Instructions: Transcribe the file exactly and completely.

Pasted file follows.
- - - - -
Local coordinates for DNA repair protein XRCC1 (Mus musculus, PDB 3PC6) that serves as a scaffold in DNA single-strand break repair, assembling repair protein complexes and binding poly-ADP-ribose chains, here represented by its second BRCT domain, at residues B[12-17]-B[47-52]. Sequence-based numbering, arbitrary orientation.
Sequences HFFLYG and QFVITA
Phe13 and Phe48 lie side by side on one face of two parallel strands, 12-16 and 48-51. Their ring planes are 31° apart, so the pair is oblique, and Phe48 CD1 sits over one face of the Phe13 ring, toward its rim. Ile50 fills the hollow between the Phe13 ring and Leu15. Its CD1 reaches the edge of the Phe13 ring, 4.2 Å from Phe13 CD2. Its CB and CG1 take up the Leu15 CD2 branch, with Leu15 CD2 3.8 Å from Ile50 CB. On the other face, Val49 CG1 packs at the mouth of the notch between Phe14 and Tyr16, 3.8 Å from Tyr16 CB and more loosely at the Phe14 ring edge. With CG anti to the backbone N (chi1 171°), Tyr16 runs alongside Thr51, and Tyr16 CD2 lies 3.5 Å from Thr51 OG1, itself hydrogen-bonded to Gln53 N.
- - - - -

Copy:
Local coordinates for DNA repair protein XRCC1 (Mus musculus, PDB 3PC6) that serves as a scaffold in DNA single-strand break repair, assembling repair protein complexes and binding poly-ADP-ribose chains, here represented by its second BRCT domain, at residues B[12-17]-B[47-52]. Sequence-based numbering, arbitrary orientation.
Sequences HFFLYG and QFVITA
Phe13 and Phe48 lie side by side on one face of two parallel strands, 12-16 and 48-51. Their ring planes are 31° apart, so the pair is oblique, and Phe48 CD1 sits over one face of the Phe13 ring, toward its rim. Ile50 fills the hollow between the Phe13 ring and Leu15. Its CD1 reaches the edge of the Phe13 ring, 4.2 Å from Phe13 CD2. Its CB and CG1 take up the Leu15 CD2 branch, with Leu15 CD2 3.8 Å from Ile50 CB. On the other face, Val49 CG1 packs at the mouth of the notch between Phe14 and Tyr16, 3.8 Å from Tyr16 CB and more loosely at the Phe14 ring edge. With CG anti to the backbone N (chi1 171°), Tyr16 runs alongside Thr51, and Tyr16 CD2 lies 3.5 Å from Thr51 OG1, itself hydrogen-bonded to Gln53 N.